Diversity, Illness, Loved-it, NetGalley, Non-fiction

Can Someone Love Too Much? There’s A Book About That. The Boy Who Loved Too Much: A True Story of Pathological Friendliness by Jennifer Latson

I have a weakness for non-fiction that talks about tough topics. I spot a book about disability, being different, diversity, suffering, all that stuff… I click buy. Request. Read. That’s just who I am.

Come on, does the cover not already capture you? How could someone love too much? How can there be too much love???

too much love


These questions are easily answered within the first few pages of the book. It’s not even fictional, although the title may mislead you! The story told belongs to Eli, a boy who was born quite different from most little boys. So special, that he’s the only such person in a group of 10,000 to 20,000 his fellow countrymen (Americans, in this case). Eli has Williams syndrome and he pretty much represents a lost branch of humanity, one that just didn’t make it genetically (because Williams is a genetic disorder), but one that nonetheless continues, for the diversity of our genetic material. If we want to survive, we must have a bit of everything in our collective genes every now and then.

So what does it mean to have Williams? It means that your brain is wired in such a way that makes you basically fall in love with any person you see. You trust everyone. You erect no boundaries between yourself and the world. All of this sounds like the dream from a New Age self-helf book, doesn’t it? Indeed, but… With one small, but crucial difference. If you self-helped your way into loving and trusting everyone, you know where to stop. Eli does not.

So yes, Eli could totally walk away with that creepy dude in the mall. And he would probably give all his money to someone if they promised to be his friend. Because what people with Williams crave so much is love, unconditional love – like the kind of love they give. But they rarely get it. Because we don’t often love people who are different. We’re not wired to.

And this is the thing that will make you marvel, that will make you cry for Eli and others with Williams, and that will still make you slightly jealous of who they are. This is also the part of the story that will make you wonder whether we’re the right part of humanity that survived. Yes, I believe the world would be better if everyone was like Eli, but unfortunately, this harsh universe is tough for people with Williams, and not just because of society. You don’t just go hug a tiger that wants to eat you.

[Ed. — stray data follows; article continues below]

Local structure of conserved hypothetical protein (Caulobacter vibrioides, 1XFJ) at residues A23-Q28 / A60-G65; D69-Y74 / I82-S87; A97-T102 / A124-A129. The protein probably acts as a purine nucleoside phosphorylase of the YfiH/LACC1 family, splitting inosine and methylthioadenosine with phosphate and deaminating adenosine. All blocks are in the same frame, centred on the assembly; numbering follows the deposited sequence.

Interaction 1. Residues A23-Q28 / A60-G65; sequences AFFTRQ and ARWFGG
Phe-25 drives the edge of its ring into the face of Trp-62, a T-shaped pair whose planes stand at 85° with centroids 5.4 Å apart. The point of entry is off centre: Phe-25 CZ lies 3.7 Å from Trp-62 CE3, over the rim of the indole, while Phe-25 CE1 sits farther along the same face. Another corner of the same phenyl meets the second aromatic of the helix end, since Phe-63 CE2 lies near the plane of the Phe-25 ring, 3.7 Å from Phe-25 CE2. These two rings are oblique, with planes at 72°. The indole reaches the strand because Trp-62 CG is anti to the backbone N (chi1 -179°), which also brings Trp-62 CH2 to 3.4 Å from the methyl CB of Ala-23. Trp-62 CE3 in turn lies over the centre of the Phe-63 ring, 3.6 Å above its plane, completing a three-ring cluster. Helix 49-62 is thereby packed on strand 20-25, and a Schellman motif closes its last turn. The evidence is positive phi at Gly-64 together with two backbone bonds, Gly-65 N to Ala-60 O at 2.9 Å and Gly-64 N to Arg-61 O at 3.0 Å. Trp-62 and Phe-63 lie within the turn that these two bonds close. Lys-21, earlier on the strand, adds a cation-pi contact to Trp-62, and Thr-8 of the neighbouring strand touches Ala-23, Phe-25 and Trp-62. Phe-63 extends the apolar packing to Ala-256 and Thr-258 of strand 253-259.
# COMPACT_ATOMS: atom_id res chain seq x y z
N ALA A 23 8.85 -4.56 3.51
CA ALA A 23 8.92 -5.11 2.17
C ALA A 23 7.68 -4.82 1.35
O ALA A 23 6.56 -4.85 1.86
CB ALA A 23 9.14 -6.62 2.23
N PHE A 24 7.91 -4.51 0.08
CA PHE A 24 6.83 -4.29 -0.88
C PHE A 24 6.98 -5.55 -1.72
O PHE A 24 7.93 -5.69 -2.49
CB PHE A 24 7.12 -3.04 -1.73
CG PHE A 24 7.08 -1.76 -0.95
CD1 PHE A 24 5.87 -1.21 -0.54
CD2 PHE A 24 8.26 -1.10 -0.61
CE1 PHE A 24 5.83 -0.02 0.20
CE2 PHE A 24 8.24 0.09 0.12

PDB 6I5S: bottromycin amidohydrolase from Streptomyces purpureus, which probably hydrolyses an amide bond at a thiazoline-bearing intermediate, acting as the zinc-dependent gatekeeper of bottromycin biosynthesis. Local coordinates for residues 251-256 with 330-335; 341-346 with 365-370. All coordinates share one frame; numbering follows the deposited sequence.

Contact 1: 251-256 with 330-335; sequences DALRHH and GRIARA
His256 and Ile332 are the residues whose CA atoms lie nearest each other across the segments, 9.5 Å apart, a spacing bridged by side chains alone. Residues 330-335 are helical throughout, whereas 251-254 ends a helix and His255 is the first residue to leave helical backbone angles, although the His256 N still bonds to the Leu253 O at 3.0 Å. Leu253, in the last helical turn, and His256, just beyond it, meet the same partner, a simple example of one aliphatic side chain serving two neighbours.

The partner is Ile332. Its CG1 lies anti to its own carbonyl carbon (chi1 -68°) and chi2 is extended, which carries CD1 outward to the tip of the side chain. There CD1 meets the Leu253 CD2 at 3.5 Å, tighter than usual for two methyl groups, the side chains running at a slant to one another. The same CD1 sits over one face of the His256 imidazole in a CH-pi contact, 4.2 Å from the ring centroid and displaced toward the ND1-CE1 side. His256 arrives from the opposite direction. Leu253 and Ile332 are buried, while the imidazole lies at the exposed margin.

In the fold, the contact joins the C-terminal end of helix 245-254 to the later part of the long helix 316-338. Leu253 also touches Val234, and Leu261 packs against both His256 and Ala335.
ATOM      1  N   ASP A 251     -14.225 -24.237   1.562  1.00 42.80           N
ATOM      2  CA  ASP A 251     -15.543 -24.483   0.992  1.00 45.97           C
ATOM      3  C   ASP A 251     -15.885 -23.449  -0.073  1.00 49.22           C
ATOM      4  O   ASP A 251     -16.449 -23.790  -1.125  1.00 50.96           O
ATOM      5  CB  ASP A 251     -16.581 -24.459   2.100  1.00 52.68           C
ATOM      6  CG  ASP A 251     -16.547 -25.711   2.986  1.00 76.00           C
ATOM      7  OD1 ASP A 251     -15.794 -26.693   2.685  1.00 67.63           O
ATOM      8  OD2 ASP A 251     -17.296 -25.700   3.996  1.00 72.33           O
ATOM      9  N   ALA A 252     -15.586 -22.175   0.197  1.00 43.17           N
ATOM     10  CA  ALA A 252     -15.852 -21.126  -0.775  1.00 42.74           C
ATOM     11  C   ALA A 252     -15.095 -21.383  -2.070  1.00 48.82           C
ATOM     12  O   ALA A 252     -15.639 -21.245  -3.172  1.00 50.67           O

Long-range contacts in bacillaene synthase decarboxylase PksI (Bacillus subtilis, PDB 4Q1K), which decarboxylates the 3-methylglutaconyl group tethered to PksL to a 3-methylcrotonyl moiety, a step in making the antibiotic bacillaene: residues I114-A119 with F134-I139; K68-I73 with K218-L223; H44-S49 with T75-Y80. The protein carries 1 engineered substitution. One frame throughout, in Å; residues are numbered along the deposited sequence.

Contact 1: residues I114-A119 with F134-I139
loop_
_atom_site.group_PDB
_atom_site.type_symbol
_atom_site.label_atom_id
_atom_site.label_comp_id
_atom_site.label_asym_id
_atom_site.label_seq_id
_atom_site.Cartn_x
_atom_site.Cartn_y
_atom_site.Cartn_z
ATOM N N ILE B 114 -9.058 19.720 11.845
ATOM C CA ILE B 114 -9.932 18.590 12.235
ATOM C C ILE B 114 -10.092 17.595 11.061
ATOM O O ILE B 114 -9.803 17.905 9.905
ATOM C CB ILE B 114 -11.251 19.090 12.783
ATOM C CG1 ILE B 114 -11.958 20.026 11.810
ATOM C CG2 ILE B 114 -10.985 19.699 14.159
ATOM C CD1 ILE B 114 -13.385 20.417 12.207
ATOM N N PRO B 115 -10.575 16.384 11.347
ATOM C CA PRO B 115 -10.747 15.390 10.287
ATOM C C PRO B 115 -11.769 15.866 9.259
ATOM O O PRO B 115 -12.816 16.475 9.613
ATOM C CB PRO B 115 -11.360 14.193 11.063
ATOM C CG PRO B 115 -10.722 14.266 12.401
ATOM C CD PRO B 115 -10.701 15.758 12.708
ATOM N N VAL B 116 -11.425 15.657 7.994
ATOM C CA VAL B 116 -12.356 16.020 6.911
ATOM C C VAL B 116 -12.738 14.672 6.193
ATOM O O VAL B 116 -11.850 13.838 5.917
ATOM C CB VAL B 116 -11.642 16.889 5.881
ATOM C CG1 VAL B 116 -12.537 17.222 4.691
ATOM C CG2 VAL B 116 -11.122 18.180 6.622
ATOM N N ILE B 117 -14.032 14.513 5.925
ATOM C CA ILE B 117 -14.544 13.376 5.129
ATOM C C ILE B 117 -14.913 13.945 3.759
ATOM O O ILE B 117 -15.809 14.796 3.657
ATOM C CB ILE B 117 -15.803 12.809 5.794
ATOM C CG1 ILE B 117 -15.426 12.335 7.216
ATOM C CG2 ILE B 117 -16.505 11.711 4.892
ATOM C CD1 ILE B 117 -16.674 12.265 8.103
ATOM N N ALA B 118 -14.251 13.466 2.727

(You can say that to someone next time they shove the you the “if everyone was ascended” crap.)

cat scares bear

So basically, this book will give you a lot to think about. It will not leave you unmoved. And the most important thing – even if it’s astronomically unlikely you will ever meet a person with Williams, you will now know how to interpret what’s going on. And I think that is why all of us should read books like this. This world isn’t made for the winners, like the media and the current narrative wants you to believe. This world is made for everyone. And we must understand that if there were no people with lower IQ, there would also not be any geniuses. Science, people.

My blogging career actually started with reviewing My Heart Can’t Even Believe It – it’s a book about a girl with Down’s syndrome. It taught me a lot, and it was also my first review that garnered unheard of attention for me back then.

(a whopping 14 likes. Go figure! We all gotta start somewhere…)

It kicked off my desire to write reviews about things that matter. So I carried on with The Radium Girls, and now – with The Boy Who Loved Too Much. I believe that all of us should read more about these things. It’s not alright to just cover your eyes and say “but I’m normal”. It’s not good enough. So let’s be better. Let’s educate ourselves. Three words:

#diversity #disability #equality

And I leave you with these recommendations if you want to read more about related topics (the last one is not about disability, and I have yet to read it, but an important topic nonetheless):

My Heart Can't Even Believe It: A Story of Science, Love, and Down Syndrome The Radium Girls: The Dark Story of America's Shining Women Straight Expectations: The Story of a Family in Transition

Have you ever heard of Williams syndrome? Do you often read books about disabilities or diversity?